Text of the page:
American Journal of Botany
Botanical Society of America
About: American Journal of Botany is an academic journal published by Botanical Society of America. The journal publishes majorly in the area(s): Population & Pollen. It has an ISSN identifier of 0002-9122. Over the lifetime, 15042 publications have been published receiving 612891 citations. The journal is also known as: American journal of botany & Am. j. bot..
Papers published on a yearly basis
TL;DR: A method of fixation in acrolein and embedding in glycol methacrylate polymer is described in detail and in a wide range of plant specimens prepared in this way, stained sections 1-3 microns thick showed excellent preservation of tissue and cell structures.
Abstract: Some easily seen structural features of living plant cells are destroyed or badly distorted by most of the common fixatives and embedding media used in plant histology. In stained sections of plant tissues fixed in FAA (formalin-acetic acid-alcohol mixtures) and embedded in paraffin wax, for example, mitochondria and fine transvacuolar strands of cytoplasm are usually not visible. Many structural features such as these can be preserved, however, with suitable fixatives and embedding media. Fixation in non-coagulant fixatives (e.g., osmium tetroxide, acrolein, glutaraldehyde, formaldehyde) and the use of plastics as embedding media is recommended. A method of fixation in acrolein and embedding in glycol methacrylate polymer is described in detail. In a wide range of plant specimens prepared in this way, stained sections 1-3 microns thick showed excellent preservation of tissue and cell structures. 39 references, 11 figures.
TL;DR: Nine newly explored regions of the chloroplast genome offer levels of variation better than the best regions identified in an earlier study and are therefore likely to be the best choices for molecular studies at low taxonomic levels.
Abstract: Although the chloroplast genome contains many noncoding regions, relatively few have been exploited for interspecific phylogenetic and intraspecific phylogeographic studies. In our recent evaluation of the phylogenetic utility of 21 noncoding chloroplast regions, we found the most widely used noncoding regions are among the least variable, but the more variable regions have rarely been employed. That study led us to conclude that there may be unexplored regions of the chloroplast genome that have even higher relative levels of variability. To explore the potential variability of previously unexplored regions, we compared three pairs of single-copy chloroplast genome sequences in three disparate angiosperm lineages: Atropa vs. Nicotiana (asterids); Lotus vs. Medicago (rosids); and Saccharum vs. Oryza (monocots). These three separate sequence alignments highlighted 13 mutational hotspots that may be more variable than the best regions of our former study. These 13 regions were then selected for a more detailed analysis. Here we show that nine of these newly explored regions (rpl32-trnL((UAG)), trnQ((UUG))-5'rps16, 3'trnV((UAC))-ndhC, ndhF-rpl32, psbD-trnT((GGU)), psbJ-petA, 3'rps16-5'trnK((UUU)), atpI-atpH, and petL-psbE) offer levels of variation better than the best regions identified in our earlier study and are therefore likely to be the best choices for molecular studies at low taxonomic levels.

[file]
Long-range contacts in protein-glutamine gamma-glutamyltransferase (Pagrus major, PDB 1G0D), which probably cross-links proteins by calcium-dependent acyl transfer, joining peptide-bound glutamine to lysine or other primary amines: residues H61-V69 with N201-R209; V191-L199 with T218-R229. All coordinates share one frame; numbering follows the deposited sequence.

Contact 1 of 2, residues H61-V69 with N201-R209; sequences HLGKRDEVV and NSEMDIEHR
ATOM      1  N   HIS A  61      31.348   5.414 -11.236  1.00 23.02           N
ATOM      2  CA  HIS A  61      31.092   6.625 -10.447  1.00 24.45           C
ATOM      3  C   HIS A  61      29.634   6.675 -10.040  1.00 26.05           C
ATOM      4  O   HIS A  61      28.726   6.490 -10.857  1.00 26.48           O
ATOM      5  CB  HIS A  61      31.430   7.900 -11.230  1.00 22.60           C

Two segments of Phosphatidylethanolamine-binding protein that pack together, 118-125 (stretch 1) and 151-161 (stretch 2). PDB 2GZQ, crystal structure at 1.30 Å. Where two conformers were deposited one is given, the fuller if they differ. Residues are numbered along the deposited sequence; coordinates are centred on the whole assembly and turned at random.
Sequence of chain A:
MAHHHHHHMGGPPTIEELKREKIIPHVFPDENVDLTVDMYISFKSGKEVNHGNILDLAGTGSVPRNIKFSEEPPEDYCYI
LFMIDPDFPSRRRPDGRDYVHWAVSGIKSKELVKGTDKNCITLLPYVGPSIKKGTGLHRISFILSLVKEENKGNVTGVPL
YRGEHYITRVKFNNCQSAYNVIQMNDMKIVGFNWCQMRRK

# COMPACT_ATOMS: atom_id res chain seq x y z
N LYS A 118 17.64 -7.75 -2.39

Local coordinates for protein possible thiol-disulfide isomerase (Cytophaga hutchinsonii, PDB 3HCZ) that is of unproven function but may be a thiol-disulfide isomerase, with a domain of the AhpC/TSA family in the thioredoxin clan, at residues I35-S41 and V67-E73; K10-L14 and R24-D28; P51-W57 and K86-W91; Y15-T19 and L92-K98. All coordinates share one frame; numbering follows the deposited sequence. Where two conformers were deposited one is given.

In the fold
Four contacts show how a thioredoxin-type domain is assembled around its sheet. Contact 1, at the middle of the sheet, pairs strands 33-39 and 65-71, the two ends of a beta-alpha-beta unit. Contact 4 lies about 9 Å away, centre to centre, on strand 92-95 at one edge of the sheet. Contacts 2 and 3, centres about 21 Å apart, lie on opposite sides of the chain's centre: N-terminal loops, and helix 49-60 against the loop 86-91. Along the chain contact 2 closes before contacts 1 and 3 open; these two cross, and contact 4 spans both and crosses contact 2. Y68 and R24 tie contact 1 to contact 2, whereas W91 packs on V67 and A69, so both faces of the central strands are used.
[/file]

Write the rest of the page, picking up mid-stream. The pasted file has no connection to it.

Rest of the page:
TL;DR: The results of this study show that a survey using as few as three representative taxa can be predictive of the amount of phylogenetic information offered by a cpDNA region and that rate heterogeneity exists among noncoding cpDNA regions.